Vaccine deliveries now at weekly intervals

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One week after the arrival of the first 10,000 doses of the coronavirus vaccine from Biontech/Pfizer on St. Stephen’s Day, the next partial deliveries are scheduled for next week. As the Ministry of Health announced on Saturday, about 60,000 doses of the vaccine will be delivered weekly in January. In addition, next week the approval for the vaccine of the U.S. pharmaceutical company Moderna and thus a second vaccine is expected.

If the European Medicines Agency (EMA) gives the green light for the Moderna vaccine on January 6, as expected so far, Austria can thus obtain another 200,000 vaccine doses in addition to the million Biontech/Pfizer doses that are expected for the first quarter, according to a statement from the Ministry of Health. Moderna’s vaccination will thus “also be important for Austria.”

As far as the only vaccine approved to date is concerned, there has been “very positive feedback” not only from other EU countries, according to the Ministry of Health. The Pfizer/Biontech vaccine has so far also shown “very good tolerability in thousands of trial vaccinations in old people’s homes and on Covid wards throughout Austria.”

Delivery via 17 distribution centers
These vaccinations will continue in the coming week in numerous other nursing homes and homes for the elderly in the provinces. This is also to gain further experience in logistics, procedure and implementation. From Tuesday, January 5, according to the ministry, the process of registering the vaccine requirements by the authorized management of the nursing homes and the Covid 19 wards in the e-shop of the Bundesbeschaffung GmbH (BBG) will also begin.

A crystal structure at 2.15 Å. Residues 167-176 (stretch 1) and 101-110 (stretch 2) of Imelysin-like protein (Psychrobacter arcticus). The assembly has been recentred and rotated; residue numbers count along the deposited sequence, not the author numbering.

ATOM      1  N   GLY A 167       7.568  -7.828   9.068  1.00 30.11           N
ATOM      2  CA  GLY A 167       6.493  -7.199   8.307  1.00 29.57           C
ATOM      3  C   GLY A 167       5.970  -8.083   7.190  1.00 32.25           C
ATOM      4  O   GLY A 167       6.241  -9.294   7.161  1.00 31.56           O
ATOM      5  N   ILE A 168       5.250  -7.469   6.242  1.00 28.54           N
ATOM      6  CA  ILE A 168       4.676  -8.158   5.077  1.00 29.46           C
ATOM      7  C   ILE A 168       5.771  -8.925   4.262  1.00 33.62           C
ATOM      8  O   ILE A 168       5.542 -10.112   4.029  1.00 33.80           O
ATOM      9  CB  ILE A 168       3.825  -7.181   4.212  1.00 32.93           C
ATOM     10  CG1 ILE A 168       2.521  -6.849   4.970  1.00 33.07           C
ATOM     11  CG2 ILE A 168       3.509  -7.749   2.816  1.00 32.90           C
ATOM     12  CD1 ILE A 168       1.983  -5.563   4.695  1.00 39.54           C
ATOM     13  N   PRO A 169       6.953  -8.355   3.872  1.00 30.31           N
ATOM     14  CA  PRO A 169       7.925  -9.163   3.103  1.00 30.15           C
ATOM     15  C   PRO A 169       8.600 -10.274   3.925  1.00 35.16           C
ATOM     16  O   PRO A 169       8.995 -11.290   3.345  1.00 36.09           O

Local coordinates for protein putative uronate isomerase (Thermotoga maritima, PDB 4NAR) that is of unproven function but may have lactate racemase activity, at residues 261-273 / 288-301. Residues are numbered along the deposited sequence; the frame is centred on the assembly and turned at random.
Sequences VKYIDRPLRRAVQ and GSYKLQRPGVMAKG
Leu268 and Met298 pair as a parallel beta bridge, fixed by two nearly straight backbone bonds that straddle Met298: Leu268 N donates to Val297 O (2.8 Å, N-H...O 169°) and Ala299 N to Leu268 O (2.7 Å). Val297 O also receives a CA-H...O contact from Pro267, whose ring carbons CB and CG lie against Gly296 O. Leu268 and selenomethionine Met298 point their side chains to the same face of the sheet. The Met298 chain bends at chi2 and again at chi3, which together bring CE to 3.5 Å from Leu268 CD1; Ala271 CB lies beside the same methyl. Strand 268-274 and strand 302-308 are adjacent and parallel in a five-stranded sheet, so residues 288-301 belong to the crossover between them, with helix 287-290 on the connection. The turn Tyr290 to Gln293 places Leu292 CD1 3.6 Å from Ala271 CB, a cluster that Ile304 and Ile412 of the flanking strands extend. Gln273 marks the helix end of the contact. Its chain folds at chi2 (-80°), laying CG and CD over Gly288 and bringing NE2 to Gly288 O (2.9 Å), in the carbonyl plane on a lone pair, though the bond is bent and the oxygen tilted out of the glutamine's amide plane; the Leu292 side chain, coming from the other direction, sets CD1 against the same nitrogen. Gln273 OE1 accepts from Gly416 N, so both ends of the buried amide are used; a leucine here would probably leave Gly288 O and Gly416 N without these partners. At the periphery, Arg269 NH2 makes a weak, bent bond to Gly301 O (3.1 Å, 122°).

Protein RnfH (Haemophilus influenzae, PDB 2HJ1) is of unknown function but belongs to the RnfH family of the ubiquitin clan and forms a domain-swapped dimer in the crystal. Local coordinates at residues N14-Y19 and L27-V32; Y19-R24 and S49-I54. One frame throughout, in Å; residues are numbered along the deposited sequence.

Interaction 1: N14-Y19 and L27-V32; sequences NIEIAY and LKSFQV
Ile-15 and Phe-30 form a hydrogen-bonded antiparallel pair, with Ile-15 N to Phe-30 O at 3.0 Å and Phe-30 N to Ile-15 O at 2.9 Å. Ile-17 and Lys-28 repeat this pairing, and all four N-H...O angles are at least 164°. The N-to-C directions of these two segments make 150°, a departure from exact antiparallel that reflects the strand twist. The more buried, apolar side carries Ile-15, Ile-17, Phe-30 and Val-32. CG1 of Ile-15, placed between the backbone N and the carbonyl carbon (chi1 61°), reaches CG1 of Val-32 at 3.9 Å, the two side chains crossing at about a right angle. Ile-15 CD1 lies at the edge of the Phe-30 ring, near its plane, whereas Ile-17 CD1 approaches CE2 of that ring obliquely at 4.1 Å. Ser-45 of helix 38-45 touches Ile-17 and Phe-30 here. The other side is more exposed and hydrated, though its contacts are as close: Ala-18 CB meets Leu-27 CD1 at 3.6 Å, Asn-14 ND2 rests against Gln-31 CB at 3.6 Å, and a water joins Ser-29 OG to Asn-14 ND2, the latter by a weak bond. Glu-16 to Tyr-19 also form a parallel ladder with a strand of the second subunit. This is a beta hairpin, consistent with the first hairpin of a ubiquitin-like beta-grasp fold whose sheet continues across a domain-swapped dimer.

Based on these requests, delivery will be made through 17 distribution centers throughout Austria, “thus ensuring the necessary cautious handling of the vaccine and preparing for rapid nationwide simultaneous vaccination throughout Austria starting January 12.”

Meanwhile, at the European level, Health Commissioner Stella Kyriakides defended the vaccine strategy that has been followed so far. “The bottleneck at the moment is not the number of orders, but the global shortage of production capacity,” Kyriakides said, in light of earlier criticism that the EU Commission had ordered too little of the only vaccine approved to date.

“The situation will improve step by step,” Kyriakides promised. He said the commission is also ready to support the expansion of production capacity. In addition, he said, other vaccines are on the verge of EU approval. “For the fact that in the fall of 2020, no one could say for sure which vaccine would even succeed, the EU is doing very well with its selection of vaccine manufacturers.”

German company Biontech also recently responded to reports of a possible vaccine shortage in Germany and other EU countries. It is “in advanced discussions on whether and how we can provide additional vaccine doses from Europe for Europe this year,” company CEO Ugur Sahin said Friday in response.

  • source: orf.at/picture: pixabay.com
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